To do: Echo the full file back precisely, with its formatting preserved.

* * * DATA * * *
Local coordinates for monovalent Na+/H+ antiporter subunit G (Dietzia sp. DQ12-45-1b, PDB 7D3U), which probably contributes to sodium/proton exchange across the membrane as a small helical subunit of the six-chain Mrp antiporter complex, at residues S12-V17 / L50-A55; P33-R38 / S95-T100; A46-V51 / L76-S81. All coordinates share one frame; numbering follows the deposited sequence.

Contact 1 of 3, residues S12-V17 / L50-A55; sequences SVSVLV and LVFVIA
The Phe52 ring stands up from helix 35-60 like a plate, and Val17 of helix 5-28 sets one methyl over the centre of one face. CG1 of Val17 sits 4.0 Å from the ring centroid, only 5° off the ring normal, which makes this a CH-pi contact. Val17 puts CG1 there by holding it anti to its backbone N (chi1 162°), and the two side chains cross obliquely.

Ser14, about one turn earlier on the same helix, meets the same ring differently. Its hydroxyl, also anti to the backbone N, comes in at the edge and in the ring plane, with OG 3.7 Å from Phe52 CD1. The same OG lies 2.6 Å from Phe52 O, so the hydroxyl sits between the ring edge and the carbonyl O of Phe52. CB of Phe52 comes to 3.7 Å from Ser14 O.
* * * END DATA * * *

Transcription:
Local coordinates for monovalent Na+/H+ antiporter subunit G (Dietzia sp. DQ12-45-1b, PDB 7D3U), which probably contributes to sodium/proton exchange across the membrane as a small helical subunit of the six-chain Mrp antiporter complex, at residues S12-V17 / L50-A55; P33-R38 / S95-T100; A46-V51 / L76-S81. All coordinates share one frame; numbering follows the deposited sequence.

Contact 1 of 3, residues S12-V17 / L50-A55; sequences SVSVLV and LVFVIA
The Phe52 ring stands up from helix 35-60 like a plate, and Val17 of helix 5-28 sets one methyl over the centre of one face. CG1 of Val17 sits 4.0 Å from the ring centroid, only 5° off the ring normal, which makes this a CH-pi contact. Val17 puts CG1 there by holding it anti to its backbone N (chi1 162°), and the two side chains cross obliquely.

Ser14, about one turn earlier on the same helix, meets the same ring differently. Its hydroxyl, also anti to the backbone N, comes in at the edge and in the ring plane, with OG 3.7 Å from Phe52 CD1. The same OG lies 2.6 Å from Phe52 O, so the hydroxyl sits between the ring edge and the carbonyl O of Phe52. CB of Phe52 comes to 3.7 Å from Ser14 O.